ER:    I've been accused for mysticism in my work as composer.  I've often said that I'm not the mother of my works, but kind of a midwife.  I've been ridiculed for that very much, and criticized, but really I always felt that the aspect of composing which is beyond rational control is very important; for me it's been especially important.  Lately I found a great writer, Thomas Mann, who seems to agree.  I read this wonderful essay he wrote on a Wagner work, where he says, "It's difficult not to think, not to believe in the kind of metaphysical will of the work; that the work wants to become.  The work thinks of the creator, the composer or writer, only as an instrument.  There is something to this, and I was very glad to find that Thomas Mann, whom I respect very much, seems to agree with me that there is something more to it!

BD:    Do you ever have a fight with the creative forces, when you want to go one place and it wants to go another?

ER:    When I was teaching composition at the Sibelius Academy, I used to warn my students, "Don't ever try to force your music, because music is very wise and it has its own will.  It knows where to go.  You have to listen to it, to listen your material which you have chosen.  Start with that and then the material will dictate where it wants to go.  It's much wiser than you are.  Don't push yourself, but try to find out what the music wants to become."  Maybe that doesn't work with everybody, but for me, with my temperament at least, it does.  I feel very humble in front of my music.  This idea came to me very, very early, when I had composed something that I felt was perfect!  That piece was exactly as it should be.  It was like an egg, that piece.  There was nothing to change, nothing to add, nothing to take away.  I had a very strong feeling that I wouldn't be able to make anything like that.  It must have been there, somewhere.  I have just helped it to come down, helped to realize it.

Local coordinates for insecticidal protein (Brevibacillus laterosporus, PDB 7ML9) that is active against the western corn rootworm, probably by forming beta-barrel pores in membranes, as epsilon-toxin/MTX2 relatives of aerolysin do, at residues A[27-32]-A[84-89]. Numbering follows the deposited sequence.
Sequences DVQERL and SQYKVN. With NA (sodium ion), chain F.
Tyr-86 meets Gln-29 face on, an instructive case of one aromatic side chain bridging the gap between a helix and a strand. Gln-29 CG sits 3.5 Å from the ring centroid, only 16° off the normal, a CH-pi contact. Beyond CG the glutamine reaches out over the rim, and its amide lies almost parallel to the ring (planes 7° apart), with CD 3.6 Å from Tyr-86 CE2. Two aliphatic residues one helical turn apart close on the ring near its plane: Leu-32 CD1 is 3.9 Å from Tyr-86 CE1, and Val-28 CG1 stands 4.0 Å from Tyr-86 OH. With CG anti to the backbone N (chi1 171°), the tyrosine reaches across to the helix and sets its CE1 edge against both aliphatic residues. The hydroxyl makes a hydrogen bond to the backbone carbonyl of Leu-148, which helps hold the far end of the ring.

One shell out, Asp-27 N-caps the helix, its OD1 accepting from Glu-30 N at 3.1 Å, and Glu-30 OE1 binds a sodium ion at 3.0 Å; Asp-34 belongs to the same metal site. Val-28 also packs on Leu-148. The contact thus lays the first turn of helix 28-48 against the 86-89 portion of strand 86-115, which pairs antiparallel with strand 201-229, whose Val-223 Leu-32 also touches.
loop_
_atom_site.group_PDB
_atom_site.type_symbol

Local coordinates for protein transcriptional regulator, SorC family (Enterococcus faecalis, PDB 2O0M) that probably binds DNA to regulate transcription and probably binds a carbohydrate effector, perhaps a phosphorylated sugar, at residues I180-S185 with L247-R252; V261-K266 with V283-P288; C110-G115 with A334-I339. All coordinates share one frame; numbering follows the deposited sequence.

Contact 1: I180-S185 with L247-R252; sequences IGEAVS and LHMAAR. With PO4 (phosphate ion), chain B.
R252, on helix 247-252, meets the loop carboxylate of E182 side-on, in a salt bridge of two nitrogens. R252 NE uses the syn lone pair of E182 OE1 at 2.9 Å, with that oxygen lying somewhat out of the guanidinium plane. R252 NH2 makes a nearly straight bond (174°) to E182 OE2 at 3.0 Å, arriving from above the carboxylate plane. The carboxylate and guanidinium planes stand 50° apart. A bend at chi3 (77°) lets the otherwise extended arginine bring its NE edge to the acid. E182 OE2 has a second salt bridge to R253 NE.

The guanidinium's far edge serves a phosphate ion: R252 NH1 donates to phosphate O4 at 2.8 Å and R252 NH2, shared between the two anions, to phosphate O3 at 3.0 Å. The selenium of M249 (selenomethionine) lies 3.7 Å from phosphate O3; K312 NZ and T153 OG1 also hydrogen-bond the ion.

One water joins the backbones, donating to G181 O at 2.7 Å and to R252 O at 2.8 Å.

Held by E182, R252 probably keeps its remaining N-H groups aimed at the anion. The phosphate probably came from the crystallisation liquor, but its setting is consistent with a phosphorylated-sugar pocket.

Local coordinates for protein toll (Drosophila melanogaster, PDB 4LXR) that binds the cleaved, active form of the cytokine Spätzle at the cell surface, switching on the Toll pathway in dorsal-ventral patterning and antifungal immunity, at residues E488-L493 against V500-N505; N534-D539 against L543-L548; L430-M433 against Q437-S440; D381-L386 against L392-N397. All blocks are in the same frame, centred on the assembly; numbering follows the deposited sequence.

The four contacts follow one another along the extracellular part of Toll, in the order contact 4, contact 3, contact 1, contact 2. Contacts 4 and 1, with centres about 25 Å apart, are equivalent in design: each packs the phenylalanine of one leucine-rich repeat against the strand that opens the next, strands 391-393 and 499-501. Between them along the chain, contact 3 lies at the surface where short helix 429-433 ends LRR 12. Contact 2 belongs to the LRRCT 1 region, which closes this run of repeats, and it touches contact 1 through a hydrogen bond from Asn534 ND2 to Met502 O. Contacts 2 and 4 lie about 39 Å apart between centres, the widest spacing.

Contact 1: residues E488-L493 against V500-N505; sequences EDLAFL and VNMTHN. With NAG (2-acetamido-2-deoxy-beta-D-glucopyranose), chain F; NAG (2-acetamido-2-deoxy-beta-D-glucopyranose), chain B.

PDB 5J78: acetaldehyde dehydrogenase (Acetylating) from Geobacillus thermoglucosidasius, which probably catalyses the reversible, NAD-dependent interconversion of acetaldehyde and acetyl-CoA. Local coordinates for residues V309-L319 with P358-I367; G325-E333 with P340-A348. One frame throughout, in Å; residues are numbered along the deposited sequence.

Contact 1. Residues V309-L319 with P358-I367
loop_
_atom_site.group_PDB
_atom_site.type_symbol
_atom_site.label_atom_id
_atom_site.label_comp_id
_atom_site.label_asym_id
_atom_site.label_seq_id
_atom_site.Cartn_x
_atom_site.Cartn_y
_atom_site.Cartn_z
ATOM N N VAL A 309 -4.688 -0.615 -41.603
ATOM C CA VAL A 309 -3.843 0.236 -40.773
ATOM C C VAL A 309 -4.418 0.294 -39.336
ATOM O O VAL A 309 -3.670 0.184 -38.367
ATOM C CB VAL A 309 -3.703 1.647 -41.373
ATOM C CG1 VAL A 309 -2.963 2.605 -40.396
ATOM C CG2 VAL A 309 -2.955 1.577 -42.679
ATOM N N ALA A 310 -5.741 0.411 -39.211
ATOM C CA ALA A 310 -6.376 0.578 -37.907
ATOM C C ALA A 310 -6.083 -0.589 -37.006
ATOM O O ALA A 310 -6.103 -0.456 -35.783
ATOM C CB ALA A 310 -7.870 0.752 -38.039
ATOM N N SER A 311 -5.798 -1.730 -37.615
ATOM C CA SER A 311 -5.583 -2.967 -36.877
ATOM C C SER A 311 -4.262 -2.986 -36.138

BD:    You were a conduit?

ER:    Yes, something like that.

BD:    Do you spend a lot of time ruminating about the piece before you even write the first note on the paper?

ER:    Very much indeed because it's very important to make the choice of the material which must be able to create that kind of work which I want to compose, and to define the starting point.  But there are different ways to create a composition.  I have a series of works with "Angel" in the titles, and I've been asked why I chose these fancy titles; people want to know if I want to make them easily noticed, and things like that.  I have always been rather embarrassed about these titles.  I did not invent them now; I started with the angels in '70s, before it was so fashionable as it is today!  Those titles were simply the starting point for the compositions, the impetus, the first source of the inspiration.  It came to the mind, Angel of Dusk, and I thought it's a wonderful pair of words.  It started repeating in my mind, like a mantra, and when it had been going on long, long time, then musical energy started to grow around those obstinate words, and it became music.  This is my theory.  I am sure it is like that in these cases
— Angels and Visitations, Angel of Dusk, and Playground for Angels.  I thought it would be more dignified to call them just Music for Orchestra, or Concerto, or Symphony and not to use these titles, but I felt I was obliged to; I owed them these titles because they have given the music to me.

BD:    You must make the audience come to you, and to your vision?

ER:    Yeah, maybe so.

BD:    Should you make the audience come to you and your vision, or is it your responsibility to go to them?